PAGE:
OS X automatically ensures that the user doesn’t need to enter the password too often. After a password has been entered, OS X will “trust” all applications started by the same user for an interval of 5 minutes.
The paragraphs below contain information for experienced system administrators. You can skip them during first reading.
As mentioned above, OS X usually “remembers” for 5 minutes that an administrator has entered a password successfully. This memory may even be shared by different applications running in the same user session. For example, after you have logged in as administrator you might see that some lock icons in several applications will be in the “open” position, so you won’t need to reenter your password. The locks will automatically close after the trust period is over. Some details can be controlled by the Security pane in System Preferences.
TinkerTool System lets you decide whether it should make use of this temporary caching of administrative credentials. By default, OS X will follow the standard policy to reuse a successful authentication when TinkerTool System first likes to execute a privileged operation A, and within 5 minutes likes to execute some other privileged operation B. As an alternative, TinkerTool System can instruct OS X not to reuse authentications. After that, OS X will ask for administrative authentication for each single operation TinkerTool System likes to perform. To change to this more secure policy, perform the following steps:
In this context, the term “operation” is meant to be interpreted as a connected procedure triggered by a single interaction of the user within TinkerTool System, e.g. a repair feature started by pressing an OK button. This procedure may internally consist of multiple smaller operations using different rights, e.g. first removing a system file and then creating a new one in its place. OS X won’t ask for re-authentication for these smaller operations, but only for the perceived operation as a whole.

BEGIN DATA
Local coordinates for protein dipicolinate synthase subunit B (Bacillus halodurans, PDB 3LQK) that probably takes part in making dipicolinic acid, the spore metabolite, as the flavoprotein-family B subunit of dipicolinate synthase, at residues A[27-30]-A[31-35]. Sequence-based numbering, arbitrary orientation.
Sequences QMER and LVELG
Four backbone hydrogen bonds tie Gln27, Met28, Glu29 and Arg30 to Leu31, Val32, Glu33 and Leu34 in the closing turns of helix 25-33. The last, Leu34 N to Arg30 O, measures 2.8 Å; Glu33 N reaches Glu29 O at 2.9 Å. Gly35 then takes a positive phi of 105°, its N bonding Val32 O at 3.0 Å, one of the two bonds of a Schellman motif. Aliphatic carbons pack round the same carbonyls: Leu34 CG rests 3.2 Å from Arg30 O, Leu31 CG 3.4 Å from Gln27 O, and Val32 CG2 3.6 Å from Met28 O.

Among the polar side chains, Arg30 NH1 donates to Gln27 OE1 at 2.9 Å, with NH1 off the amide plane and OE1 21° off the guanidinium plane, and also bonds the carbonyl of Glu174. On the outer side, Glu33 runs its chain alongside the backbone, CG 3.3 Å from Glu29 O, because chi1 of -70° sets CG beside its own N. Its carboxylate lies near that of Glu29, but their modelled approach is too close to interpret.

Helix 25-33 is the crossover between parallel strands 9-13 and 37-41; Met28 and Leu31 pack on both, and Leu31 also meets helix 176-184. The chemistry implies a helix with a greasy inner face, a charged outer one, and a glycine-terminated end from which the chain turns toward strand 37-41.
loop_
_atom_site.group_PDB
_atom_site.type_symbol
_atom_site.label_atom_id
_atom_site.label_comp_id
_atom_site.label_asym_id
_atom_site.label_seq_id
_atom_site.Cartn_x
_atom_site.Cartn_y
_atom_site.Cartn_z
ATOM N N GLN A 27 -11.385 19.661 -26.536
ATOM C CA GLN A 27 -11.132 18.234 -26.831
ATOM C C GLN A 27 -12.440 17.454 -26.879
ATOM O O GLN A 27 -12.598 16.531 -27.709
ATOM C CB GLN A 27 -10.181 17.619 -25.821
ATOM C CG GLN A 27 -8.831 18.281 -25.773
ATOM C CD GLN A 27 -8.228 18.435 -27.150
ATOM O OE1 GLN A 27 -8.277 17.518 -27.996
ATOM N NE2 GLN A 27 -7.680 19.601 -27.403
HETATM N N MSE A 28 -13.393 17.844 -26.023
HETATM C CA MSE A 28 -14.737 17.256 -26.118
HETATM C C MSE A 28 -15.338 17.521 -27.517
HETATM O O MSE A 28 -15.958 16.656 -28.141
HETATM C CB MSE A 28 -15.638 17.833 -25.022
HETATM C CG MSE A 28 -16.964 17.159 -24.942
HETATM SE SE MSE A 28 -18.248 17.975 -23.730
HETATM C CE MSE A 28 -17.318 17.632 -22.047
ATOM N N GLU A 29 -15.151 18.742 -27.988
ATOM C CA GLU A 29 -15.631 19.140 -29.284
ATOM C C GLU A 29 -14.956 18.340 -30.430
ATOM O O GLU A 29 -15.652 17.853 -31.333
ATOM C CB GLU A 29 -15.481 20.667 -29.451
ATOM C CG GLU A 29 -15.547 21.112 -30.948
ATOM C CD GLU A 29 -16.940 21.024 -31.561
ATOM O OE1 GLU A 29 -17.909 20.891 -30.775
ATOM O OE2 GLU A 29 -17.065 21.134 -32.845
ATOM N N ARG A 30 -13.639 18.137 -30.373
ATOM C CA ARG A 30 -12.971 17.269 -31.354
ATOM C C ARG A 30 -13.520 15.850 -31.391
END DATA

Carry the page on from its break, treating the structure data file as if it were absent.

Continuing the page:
The security component will be installed into the folder /Library/PrivilegedHelperTools which is Apple’s recommended folder to be used for such utility programs. The name of the component is com.bresink.system.privilegedhelper-tts. OS X will automatically launch and quit this program as needed, avoiding to let it run as a background service for an extended period of time.
You can choose to remove the security tool at any time without any traces. In this case TinkerTool System will lose its capability to access privileged system areas, so the program will be forced to shut down either. Perform the following steps to remove the component:
Just authenticating against the user credentials of an administrator might not be enough for the situation in some large organizations. Perhaps the user should be member of another group of specially trusted staff in order to be able to perform a certain operation, or maybe some security rules should be relaxed, so that non-administrative users get access to privileged operations, too. TinkerTool System follows Apple’s guidelines to internally work with named rights for each class of operations and to register these names with the Authorization Policy Database of OS X. This way, advanced administrators can fine-tune rights in the policy database as needed, connecting rights to specified authentication mechanisms. Details can be found in a separate chapter.